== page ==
India’s life expectancy at birth has seen significant growth over the past 45 years, increasing from 49.7 in the 1970s to 69.7 after 2015. This improvement can be attributed to advancements in medical care, improved social conditions, and better accessibility to healthcare.


  • India is currently reaping the benefits of the demographic dividend due to its average age of 28.4 years. However, the proportion of senior citizens is projected to rise from 7.5% in 2001 to 12.5% in 2021.
  • The Quality of Life for Elderly Index indicates an increasing trend in the old age dependency ratio, with a change from 14.2% in 2011 to 15.7% in 2021. This demographic shift presents complex health issues, including:
  • The rising burden of non-communicable diseases (NCDs) among the elderly, such as cancer, cardiovascular disease, diabetes, and eye disorders. India is projected to suffer significant economic losses, estimated at $4.3 trillion between 2012 and 2030, due to NCDs (WEF report).
  • Mental health problems are prevalent among older people in India, with one in five suffering from such issues. Additionally, 75% of them also have a chronic illness (Lasi, a longitudinal study on aging in India, 2021), leading to increased isolation and loneliness.
  • Older individuals face higher risks during disasters, with 33% of those at risk being elderly.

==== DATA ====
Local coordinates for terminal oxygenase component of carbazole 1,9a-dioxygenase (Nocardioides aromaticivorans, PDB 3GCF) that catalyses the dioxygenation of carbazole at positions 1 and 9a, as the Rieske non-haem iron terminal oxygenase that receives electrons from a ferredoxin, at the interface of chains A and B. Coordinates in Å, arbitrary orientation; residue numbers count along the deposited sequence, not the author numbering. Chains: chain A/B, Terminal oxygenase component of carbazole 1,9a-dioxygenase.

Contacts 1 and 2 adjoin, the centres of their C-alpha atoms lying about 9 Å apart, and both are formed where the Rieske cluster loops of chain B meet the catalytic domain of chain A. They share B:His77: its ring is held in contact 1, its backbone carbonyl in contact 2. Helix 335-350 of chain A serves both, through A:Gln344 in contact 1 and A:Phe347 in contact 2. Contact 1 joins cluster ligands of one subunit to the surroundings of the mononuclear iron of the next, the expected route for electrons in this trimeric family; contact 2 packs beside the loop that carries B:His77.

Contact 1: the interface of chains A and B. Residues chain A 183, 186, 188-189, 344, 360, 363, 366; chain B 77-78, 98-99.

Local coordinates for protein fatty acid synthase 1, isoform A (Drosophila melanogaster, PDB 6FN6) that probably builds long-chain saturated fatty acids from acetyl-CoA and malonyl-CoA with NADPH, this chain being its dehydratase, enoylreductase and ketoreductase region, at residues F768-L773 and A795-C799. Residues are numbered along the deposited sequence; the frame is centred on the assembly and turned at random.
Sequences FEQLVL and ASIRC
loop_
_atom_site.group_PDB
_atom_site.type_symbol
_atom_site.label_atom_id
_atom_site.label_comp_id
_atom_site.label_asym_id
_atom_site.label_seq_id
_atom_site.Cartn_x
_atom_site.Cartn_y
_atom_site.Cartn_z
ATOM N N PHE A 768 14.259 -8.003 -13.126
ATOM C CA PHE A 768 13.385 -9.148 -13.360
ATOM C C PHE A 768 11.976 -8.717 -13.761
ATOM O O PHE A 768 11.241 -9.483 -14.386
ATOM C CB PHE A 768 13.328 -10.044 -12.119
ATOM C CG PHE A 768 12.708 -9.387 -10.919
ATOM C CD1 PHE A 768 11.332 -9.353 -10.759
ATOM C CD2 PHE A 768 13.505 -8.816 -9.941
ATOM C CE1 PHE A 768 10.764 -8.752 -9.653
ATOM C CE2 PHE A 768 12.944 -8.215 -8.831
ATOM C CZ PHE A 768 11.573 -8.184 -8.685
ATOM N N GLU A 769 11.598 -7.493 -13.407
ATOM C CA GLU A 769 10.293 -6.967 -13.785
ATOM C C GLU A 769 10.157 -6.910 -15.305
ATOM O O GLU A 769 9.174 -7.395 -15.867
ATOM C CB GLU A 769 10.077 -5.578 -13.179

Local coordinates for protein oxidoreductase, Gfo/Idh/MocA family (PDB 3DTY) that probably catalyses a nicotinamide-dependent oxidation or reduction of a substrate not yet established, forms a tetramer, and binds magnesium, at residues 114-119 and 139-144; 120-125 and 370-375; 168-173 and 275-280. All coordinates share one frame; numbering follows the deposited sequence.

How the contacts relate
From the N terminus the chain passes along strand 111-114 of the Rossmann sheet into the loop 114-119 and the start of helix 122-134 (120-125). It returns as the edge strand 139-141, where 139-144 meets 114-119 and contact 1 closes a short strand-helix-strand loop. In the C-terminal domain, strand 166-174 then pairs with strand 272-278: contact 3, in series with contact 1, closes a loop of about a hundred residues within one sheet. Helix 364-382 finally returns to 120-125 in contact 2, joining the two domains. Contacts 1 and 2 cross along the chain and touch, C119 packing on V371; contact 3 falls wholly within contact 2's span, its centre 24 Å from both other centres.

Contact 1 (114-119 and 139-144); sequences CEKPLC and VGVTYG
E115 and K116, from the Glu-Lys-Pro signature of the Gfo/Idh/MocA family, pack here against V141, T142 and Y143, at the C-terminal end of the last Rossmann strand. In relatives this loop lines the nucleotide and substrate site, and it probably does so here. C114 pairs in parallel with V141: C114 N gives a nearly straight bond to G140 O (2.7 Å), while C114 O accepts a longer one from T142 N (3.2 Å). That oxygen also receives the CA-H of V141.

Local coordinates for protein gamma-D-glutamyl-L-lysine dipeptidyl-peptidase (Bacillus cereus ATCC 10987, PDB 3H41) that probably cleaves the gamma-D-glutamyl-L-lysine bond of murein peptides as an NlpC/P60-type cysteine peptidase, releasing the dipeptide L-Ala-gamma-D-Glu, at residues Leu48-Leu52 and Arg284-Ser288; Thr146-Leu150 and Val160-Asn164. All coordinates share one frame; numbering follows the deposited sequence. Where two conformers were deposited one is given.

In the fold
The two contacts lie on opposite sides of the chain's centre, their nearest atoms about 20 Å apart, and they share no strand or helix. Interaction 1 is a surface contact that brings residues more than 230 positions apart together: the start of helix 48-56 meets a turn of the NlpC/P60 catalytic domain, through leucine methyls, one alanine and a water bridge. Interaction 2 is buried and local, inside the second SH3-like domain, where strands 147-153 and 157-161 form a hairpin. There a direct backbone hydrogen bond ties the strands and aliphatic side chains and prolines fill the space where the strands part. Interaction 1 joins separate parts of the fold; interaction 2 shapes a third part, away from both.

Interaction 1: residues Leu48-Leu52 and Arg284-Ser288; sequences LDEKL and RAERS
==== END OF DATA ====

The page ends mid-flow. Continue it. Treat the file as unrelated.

• Healthcare expenses have increased for the elderly, who often lack health insurance and are ineligible due to their age. Older households experience healthcare costs that are 3.8 times higher compared to non-elderly households (NSSO survey).
  • Geriatric care specialization is lacking in India’s medical field, with no dedicated study of geriatrics in Indian Medical Science.

Ways to address these challenges:

  • Institutions like AIIMS should lead the way in promoting healthy aging, especially during the WHO-designated “Decade of Healthy Aging” from 2020 to 2030.
  • The government, through Ayushman Bharat, should prioritize improving healthcare accessibility, non-communicable disease management, vision and hearing problem management, and lifestyle changes.
  • The public-private partnership (PPP) system and insurance can be utilized to provide free medical care for the elderly.
  • Establishing a well-organized framework would help direct corporate social responsibility programs towards addressing the needs of the elderly.
  • Enhancing facilities to enable seniors to age in place while maintaining their physical and mental well-being and staying connected to their families and communities.
  • Old People’s Associations (OPAs) can play a significant role in supporting local causes, identifying specific elderly individuals who require special care, and coordinating tasks among their members.
  • Shifting the focus from reactive to proactive and holistic care is crucial, particularly as many children are geographically distant from their aging parents due to professional reasons.
  • Health insurance companies should adopt a “Health First” strategy to interact with senior citizens and provide comprehensive health support systems, influencing and enabling informed decisions regarding their health and healthcare.


By investing in community engagement for the elderly, we can enhance their well-being and overall health. Simultaneously, this investment has the potential to improve the health and well-being of entire communities.

Legacy Editor Changed status to publish January 17, 2024